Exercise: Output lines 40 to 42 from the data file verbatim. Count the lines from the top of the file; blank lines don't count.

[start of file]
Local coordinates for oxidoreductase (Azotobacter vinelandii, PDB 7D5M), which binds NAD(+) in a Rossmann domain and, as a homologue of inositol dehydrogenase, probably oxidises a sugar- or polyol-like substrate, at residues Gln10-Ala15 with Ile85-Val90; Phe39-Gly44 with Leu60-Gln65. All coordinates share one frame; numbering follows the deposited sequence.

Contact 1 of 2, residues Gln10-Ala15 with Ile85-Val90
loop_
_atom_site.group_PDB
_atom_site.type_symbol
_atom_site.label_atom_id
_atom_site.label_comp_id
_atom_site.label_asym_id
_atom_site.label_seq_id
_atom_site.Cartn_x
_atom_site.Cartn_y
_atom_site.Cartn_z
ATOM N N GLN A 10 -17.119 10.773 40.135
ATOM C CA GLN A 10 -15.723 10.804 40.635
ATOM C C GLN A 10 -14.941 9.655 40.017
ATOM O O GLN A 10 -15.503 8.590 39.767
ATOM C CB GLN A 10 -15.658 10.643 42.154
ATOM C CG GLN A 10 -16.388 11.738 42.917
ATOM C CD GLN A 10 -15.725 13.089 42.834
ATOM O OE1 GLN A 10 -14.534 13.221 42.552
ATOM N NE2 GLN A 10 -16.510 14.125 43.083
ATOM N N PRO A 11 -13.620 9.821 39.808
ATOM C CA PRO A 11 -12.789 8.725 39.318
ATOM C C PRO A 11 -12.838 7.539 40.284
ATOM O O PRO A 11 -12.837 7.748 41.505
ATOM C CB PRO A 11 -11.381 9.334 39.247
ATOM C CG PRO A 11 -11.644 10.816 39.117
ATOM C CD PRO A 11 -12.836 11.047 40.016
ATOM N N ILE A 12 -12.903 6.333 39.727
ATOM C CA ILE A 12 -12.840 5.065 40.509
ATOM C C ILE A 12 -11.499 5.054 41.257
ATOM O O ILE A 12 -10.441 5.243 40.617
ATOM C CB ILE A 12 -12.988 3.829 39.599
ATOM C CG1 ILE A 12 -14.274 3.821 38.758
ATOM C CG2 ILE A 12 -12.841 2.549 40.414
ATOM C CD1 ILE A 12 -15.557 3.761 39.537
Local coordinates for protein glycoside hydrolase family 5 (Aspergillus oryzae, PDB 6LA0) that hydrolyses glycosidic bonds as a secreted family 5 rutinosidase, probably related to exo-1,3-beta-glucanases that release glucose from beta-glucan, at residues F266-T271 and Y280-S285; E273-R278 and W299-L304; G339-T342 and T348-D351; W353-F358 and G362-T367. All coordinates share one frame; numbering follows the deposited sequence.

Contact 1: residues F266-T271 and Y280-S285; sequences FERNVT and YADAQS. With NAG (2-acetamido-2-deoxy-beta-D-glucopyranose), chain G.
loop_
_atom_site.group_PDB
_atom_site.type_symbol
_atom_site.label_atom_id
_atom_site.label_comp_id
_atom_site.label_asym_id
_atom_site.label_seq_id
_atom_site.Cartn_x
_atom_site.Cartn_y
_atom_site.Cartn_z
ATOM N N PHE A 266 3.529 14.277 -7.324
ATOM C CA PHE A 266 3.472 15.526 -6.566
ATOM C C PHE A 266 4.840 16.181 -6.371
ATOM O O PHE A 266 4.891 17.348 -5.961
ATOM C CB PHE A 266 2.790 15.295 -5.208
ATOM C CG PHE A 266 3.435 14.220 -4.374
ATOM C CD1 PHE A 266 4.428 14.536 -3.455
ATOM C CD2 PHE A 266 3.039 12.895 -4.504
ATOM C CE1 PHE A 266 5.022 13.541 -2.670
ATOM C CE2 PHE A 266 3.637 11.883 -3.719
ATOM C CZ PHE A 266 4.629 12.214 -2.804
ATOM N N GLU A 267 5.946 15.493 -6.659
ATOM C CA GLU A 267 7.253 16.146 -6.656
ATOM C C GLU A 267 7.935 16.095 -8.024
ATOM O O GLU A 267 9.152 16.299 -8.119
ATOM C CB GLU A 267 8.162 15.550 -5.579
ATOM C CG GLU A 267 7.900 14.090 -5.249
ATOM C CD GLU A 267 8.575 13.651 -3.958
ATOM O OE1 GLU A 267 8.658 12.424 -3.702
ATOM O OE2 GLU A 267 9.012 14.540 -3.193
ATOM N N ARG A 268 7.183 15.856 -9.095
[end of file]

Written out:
_atom_site.group_PDB
_atom_site.type_symbol
_atom_site.label_atom_id